Oral Presentation 9th GeneMappers Conference 2012

Dissection of Genetic Risk Factors for Primary Open Angle Glaucoma in a Cohort of Patients with Advanced Glaucoma (#3)

Jamie E Craig 1 , Kathryn P Burdon 1 , Rhys Fogarty 1 , David A Mackey 2 , Matthew A Brown 3 , Paul Leo 3 , Alex W Hewitt 4 , Paul Mitchell 5 , Australian and New Zealand Registry of Advanced Glaucoma
  1. Flinders University, Adelaide, SA, Australia
  2. Lions Eye Institute, University of Western Australia, Perth, Australia
  3. Diamantina Institute, Brisbane, Australia
  4. Lions Eye Institute, University of Western Australia, Perth, Australia
  5. Ophthalmolgoy, University of Sydney, Save Sight Institute, Sydney, Australia

Primary Open Angle Glaucoma (POAG) is a leading causes of blindness worldwide. Vision loss can be prevented or delayed by timely treatment, but in some patients disease continues to progress. Recently, our GWAS of 590 patients with an extreme glaucoma phenotype (Advanced Glaucoma) identified association at TMCO1 and CDKN2B-AS1 while other studies have identified CAV1/CAV2 and SIX1/SIX6. To identify additional loci for POAG, we have doubled the size of our first study.
Advanced Glaucoma was defined as severe central visual field loss due to POAG. In total, 1090 patients were genotyped on either the OmniQuad (phase 1) or OmniExpress (phase 2) SNP array (Illumina). Genotype data were merged with historic control data from the WTCCC 1958 Birth Cohort, the Illumina iControl database and the Blue Mountains Eye Study typed on Illumina HumanHap arrays (n=7173). There were 164,984 SNPs common to all datasets. Principal Components were calcuated in Eigensoft and outliers removed. Association analysis was conducted in Plink, adjusting for principal components. Data was imputed to HapMap2 with Mach. Cases were also analysed stratified for peak intraocular pressure >21 mmHg (High Tension Glaucoma, n=691) or ≤21 mmHg (Normal Tension Glaucoma, n=323).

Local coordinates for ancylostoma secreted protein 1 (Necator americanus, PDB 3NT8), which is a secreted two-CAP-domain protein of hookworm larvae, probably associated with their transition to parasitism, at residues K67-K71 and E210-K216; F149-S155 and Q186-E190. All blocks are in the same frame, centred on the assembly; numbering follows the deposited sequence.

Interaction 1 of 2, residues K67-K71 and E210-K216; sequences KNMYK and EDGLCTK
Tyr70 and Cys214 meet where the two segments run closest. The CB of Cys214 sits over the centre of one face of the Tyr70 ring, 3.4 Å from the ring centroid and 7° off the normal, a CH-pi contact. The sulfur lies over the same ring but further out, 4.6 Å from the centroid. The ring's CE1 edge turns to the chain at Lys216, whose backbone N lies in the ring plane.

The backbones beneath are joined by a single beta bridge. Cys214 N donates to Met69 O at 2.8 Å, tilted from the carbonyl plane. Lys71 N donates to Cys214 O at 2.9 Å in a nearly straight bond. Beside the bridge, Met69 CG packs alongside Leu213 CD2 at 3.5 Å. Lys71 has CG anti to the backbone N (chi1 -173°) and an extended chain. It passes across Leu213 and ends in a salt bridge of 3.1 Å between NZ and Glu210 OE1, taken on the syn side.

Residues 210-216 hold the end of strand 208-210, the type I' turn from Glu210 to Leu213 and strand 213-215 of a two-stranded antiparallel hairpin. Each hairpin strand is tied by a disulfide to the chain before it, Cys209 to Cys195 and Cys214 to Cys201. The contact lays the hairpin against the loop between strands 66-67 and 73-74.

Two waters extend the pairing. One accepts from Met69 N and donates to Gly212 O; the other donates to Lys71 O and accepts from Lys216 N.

Analysis of the genotyped SNPs confirmed association at TMCO1 and CDKN2B-AS1. Three novel loci were identified at genome-wide significance: chromosome 4, p=2.2x10-13; chromosome 1, p=7.5x10-13; and a second locus on chromosome 4, p=1.8x10-8. The imputed data supported these findings but did not identify any additional loci or SNPs with more significant p-values. These 3 loci are undergoing independent replication studies. Stratification of the data by intraocular pressure showed that the CDKN2B-AS1 locus is more significantly associated with Normal Tension Glaucoma while the TMCO1 locus and the two newly identified chromosome 4 regions are more strongly associated in the High Tension sample.

This GWAS for Advanced Glaucoma has identified 5 POAG associated loci at genome-wide significance and is a valuable resource for the further dissection of the complex POAG phenotype.